Photos and videos posted on Chinese social media over the weekend revealed an array of supersonic and stealth weapons and equipment rolling into central Beijing for a rehearsal ahead of a parade to mark the 70th anniversary of the nation’s founding.
The 24-hour rehearsal ended on Monday morning, and observers on social media said the “biggest surprise so far” was what looked like a new drone — the latest example of flashy military equipment being developed and showcased by Beijing.
A well-known civilian commentator who goes by the name of Xi Yazhou wrote on Chinese news portal Guancha.cn that he believed the aircraft pictured on the back of a truck at the rehearsal was an unassembled supersonic DR-8 — or Wuzhen-8 in Chinese — which has never been seen in public before.
He said a description of the drone by state media China Aviation News when it was first tested in 2015 matched the photo from the rehearsal, adding the performance and shape of the aircraft was similar to the US Lockheed SR-71 Blackbird surveillance plane.
The South China Morning Post also cited commentators confirming the aircraft as the DR-8, which it said is expected to play a key role should there be a conflict with US aircraft carrier strike groups in the South China Sea or West Pacific.
Rick Joe, a Chinese military analyst and author at The Diplomat, tweeted that in some ways the drone resembled a Lockheed D-21 — a supersonic reconnaissance drone retired by the US almost half a century ago.
The US used the D-21 for spying missions over China, but several of the aircraft crashed during the operations, according to the Post.
Maximum speed topping 4,100 kph, with the ability to reach Guam
Zhou Chenming, a Beijing-based military commentator, was cited by the Post as saying the DR-8 could travel faster than the D-21, which had a maximum speed of Mach 3.35 — or about 4,100 kilometres per hour.
Another Shanghai-based commentator, Shi Lao, said the DR-8 was capable of travelling as far as the Western Pacific, including Guam.
An observer on Twitter with the username Dafeng Cao said the drone was “the biggest surprise so far”.
And while it’s unclear just how efficient the drone is, the fact that China is about to parade it around indicates that it’s at least approaching an operational state, according to defence publication The War Zone.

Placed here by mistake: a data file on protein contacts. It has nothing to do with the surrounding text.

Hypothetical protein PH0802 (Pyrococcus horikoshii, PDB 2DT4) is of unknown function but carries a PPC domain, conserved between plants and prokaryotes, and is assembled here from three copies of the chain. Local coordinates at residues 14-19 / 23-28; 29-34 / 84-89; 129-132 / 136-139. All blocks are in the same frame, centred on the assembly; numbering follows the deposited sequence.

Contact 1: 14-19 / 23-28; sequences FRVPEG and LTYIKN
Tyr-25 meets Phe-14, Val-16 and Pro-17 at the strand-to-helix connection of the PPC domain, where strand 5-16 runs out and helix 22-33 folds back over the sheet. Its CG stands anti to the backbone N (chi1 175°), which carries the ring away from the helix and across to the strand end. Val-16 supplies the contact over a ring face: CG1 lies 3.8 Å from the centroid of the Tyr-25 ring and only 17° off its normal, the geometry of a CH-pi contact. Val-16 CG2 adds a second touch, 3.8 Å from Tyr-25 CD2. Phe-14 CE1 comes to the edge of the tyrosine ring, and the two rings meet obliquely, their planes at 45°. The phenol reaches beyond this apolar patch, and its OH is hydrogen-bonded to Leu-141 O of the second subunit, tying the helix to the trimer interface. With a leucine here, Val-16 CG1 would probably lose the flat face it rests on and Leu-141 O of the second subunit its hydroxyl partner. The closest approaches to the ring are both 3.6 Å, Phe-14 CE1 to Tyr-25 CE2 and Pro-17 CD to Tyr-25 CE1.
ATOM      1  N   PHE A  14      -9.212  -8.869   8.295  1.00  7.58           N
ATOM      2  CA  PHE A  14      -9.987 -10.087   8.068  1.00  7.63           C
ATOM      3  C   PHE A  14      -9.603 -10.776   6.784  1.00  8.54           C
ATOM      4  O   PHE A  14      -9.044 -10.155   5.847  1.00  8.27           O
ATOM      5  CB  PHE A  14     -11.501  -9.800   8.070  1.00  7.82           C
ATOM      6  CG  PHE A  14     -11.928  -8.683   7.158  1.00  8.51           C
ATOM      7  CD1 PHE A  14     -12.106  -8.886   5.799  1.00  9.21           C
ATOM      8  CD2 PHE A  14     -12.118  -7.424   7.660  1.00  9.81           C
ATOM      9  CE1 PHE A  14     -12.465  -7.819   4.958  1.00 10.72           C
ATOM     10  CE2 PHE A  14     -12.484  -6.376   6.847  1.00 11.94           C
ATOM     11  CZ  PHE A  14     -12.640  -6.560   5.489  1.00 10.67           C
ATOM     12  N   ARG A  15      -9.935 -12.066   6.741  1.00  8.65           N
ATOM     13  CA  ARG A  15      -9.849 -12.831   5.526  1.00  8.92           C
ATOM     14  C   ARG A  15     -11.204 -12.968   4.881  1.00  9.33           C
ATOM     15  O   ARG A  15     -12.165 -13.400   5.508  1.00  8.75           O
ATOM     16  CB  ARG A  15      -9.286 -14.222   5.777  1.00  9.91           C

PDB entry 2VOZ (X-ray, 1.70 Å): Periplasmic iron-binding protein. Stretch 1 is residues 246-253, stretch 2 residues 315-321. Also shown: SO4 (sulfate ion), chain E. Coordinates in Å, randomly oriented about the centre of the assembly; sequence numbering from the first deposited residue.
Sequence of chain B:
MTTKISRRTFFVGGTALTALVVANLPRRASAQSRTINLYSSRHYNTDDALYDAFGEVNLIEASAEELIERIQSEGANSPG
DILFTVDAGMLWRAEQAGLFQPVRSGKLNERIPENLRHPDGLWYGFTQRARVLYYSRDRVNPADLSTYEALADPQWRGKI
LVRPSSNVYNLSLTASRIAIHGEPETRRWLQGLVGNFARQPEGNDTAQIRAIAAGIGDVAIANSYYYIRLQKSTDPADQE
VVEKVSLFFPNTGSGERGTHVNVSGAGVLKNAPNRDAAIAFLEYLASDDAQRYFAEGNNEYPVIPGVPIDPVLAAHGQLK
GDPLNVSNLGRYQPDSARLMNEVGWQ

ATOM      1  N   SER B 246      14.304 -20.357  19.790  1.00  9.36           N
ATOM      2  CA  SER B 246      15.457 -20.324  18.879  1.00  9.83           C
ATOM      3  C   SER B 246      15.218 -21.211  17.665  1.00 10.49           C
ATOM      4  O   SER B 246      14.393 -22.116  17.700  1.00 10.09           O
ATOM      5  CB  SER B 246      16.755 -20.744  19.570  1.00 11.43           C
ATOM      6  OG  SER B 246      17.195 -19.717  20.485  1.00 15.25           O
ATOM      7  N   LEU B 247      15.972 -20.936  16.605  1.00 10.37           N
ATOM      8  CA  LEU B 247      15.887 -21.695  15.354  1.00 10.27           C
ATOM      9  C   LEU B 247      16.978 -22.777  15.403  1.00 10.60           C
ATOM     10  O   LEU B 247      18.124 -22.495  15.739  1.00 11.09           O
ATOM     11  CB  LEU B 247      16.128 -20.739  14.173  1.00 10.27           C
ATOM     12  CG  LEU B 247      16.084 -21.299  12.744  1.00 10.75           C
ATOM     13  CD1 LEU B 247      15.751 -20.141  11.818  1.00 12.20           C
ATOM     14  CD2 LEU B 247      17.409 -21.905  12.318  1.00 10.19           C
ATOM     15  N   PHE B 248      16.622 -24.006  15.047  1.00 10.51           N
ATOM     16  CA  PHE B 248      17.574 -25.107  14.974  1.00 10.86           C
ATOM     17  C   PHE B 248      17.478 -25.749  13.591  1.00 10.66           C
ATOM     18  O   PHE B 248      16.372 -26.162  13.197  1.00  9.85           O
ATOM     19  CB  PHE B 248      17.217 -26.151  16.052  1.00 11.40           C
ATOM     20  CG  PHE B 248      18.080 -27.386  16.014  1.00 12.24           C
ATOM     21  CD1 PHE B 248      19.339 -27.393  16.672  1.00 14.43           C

Other drones spotted during the parade rehearsal included what China’s state-owned Global Times said was “probably” the Sharp Sword stealth attack drone seen on a test flight back in 2013.
It also reported other military equipment seen at the rehearsal, including the Type 99A and Type 15 tanks and Dongfeng-41 (DF-41) intercontinental ballistic missiles.
About 280,000 people were reportedly involved in the capital city’s second rehearsal, which was held under extremely tight security.
Several hotels in the vicinity of Tiananmen Square are enforcing strict curfews during the rehearsals, forbidding entry and exit for 12-hour stretches at a time, while China has also banned flying kites, drones and captive pigeons over central Beijing in the lead-up to National Day.
Some venues, including the Forbidden Palace, will also be closed ahead of the important date.
Zhijun Cai, deputy director of the military parade leading group office, told local media all items being displayed on the national day were active weapons and equipment used by the People’s Liberation Army.
He told reporters they were designed and made in China and said a number of them would be making their public debut on October 1.
Celebrations on the day are also expected to include a mass pageant and a fireworks show, Reuters reported, citing the press centre for the celebrations of the 70th founding anniversary.
More than 100,000 people are expected to take part, and 60,000 are expected to attend a grand evening gala in Tiananmen Square on October 1, according to Wang Xiaohui, executive deputy head of the Publicity Department of the CPC Central Committee.